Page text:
Friday, 27 November 2009

DO NOT OPEN

What proportion of first novels are published? I’d love to know. Of course there’s no way of finding out, but I suspect it’s low. That means there’s an awful lot of manuscripts collecting dust in drawers around the world. Probably best that most of them stay there, but chances are there’s an absolute gem or two among them – a Booker winner, even – that was submitted to the wrong publisher at the wrong time, that wasn’t polished enough, that couldn’t be fitted neatly into a marketable genre, that was too experimental, too risky. But most will be ordinary.

Plenty of writers, with hindsight, are happy to not see their first effort grace bookshelves, going to great lengths to destroy what has since become an embarrassment. Others, once their second and third attempts start selling, suddenly receive a renewed interest in that initial labouring behemoth that had racked up rejections for fun five years earlier.

What should be possible to determine – if I had the time – is how many published novels are first efforts. (There are plenty of great examples, such as this, this and this.)

Again, though, I imagine the overall number to be low (one in ten as an utter guess, not including self- or vanity publishing. Probably fewer). There’s a sense of catch-22 here: the more of a name you have, the more titles behind you, the less risk a publisher has to take, though a proven track record is certainly no guarantee.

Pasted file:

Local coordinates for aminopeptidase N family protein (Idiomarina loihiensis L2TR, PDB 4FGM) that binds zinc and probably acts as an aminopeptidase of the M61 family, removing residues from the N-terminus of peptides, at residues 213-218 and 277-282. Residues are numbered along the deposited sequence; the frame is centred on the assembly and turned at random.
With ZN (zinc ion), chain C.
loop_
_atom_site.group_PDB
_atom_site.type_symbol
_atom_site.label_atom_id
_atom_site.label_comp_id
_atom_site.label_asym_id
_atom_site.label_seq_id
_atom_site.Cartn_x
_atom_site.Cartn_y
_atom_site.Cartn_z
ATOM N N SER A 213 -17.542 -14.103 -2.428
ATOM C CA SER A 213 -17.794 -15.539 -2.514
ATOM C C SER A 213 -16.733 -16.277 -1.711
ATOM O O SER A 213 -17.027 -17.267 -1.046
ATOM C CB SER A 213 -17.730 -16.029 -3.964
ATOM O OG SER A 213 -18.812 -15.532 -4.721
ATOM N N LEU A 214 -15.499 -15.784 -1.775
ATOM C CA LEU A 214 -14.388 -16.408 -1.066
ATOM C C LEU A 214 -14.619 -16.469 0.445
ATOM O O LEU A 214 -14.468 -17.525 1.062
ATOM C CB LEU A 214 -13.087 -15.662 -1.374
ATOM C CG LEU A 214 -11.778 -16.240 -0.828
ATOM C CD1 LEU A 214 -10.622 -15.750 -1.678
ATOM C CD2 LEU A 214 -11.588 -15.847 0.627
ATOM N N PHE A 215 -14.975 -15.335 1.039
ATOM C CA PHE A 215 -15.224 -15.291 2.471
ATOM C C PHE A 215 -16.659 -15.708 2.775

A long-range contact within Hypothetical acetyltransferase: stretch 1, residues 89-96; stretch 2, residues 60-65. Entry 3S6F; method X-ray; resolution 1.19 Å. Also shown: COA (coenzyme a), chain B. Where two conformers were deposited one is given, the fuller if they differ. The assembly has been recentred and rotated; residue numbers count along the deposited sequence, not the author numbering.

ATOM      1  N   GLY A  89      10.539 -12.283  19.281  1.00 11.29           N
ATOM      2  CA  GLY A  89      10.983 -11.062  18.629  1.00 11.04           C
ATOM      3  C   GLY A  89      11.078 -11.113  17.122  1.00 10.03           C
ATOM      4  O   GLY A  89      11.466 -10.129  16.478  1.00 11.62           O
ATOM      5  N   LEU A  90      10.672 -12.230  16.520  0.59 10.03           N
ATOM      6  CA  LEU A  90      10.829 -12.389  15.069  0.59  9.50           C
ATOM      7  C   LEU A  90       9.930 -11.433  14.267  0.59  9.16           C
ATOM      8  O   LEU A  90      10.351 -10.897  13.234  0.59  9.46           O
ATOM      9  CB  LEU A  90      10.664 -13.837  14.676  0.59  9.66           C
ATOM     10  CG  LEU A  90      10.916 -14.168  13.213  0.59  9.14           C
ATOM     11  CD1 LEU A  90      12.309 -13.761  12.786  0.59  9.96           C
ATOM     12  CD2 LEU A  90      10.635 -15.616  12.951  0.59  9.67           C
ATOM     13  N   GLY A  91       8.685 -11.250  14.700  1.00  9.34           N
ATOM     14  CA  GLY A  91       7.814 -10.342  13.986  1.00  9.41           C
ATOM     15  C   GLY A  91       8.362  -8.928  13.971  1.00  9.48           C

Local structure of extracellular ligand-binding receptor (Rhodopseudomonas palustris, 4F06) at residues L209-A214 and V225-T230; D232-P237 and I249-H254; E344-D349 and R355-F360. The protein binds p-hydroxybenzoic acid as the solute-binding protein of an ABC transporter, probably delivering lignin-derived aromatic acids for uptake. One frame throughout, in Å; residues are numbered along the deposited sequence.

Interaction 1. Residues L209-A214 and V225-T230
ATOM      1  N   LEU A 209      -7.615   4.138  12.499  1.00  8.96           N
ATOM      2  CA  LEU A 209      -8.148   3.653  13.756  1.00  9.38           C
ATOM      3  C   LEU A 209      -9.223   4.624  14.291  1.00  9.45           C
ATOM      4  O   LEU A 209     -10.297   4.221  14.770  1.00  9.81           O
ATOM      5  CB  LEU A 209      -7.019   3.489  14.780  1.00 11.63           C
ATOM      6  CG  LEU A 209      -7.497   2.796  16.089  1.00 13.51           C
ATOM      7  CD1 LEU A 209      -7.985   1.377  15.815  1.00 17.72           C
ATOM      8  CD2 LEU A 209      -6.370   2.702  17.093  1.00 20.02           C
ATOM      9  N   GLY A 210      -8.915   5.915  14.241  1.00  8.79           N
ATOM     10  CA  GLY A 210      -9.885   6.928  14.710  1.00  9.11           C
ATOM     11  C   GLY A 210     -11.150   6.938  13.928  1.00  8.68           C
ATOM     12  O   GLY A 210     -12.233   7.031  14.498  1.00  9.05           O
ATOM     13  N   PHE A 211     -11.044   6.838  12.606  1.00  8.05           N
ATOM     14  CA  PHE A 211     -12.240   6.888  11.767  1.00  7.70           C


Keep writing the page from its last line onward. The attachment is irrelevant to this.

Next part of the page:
All this is to say it’s very hard to write your first novel and see it published. But then that’s the way it should be. I firmly fall into the camp of writers who wouldn’t really want my first novel to be published – not in its current incarnation, at least. I loved writing it, I learnt an enormous amount, it got some wonderful feedback, coming close a couple of times. But I have moved on. I’m not that writer any more. I would like to think I’m a better one.

And so I’m taking my time with finishing this one, keen not to make the same mistakes of verisimilitude. There seems little point devoting a year to something if it's not the best you can do.

So, what’s the best first novel you’ve read? The most disappointing second?

Monday, 23 November 2009

I'M ALL EARS

Last week I found myself at dinner with, among others, two writers of not insubstantial repute. I’m often surprised by the generosity of such people, their willingness to not only take an interest in your own literary struggle, albeit fledgling in comparison, but to offer valuable advice on related matters. (I wonder whether this occurs so profusely in other fields; I suspect it doesn’t.)

Anyway, one of them (a successful novelist and poet) told me to send him something I’d written. An insincere, end-of-evening gesture, the more cynically-minded might suspect. But I knew he was serious. I had to choose carefully. No point sending something totally polished, published even. But you don’t want to send a writer you have much respect for ten pages of sheer mediocrity.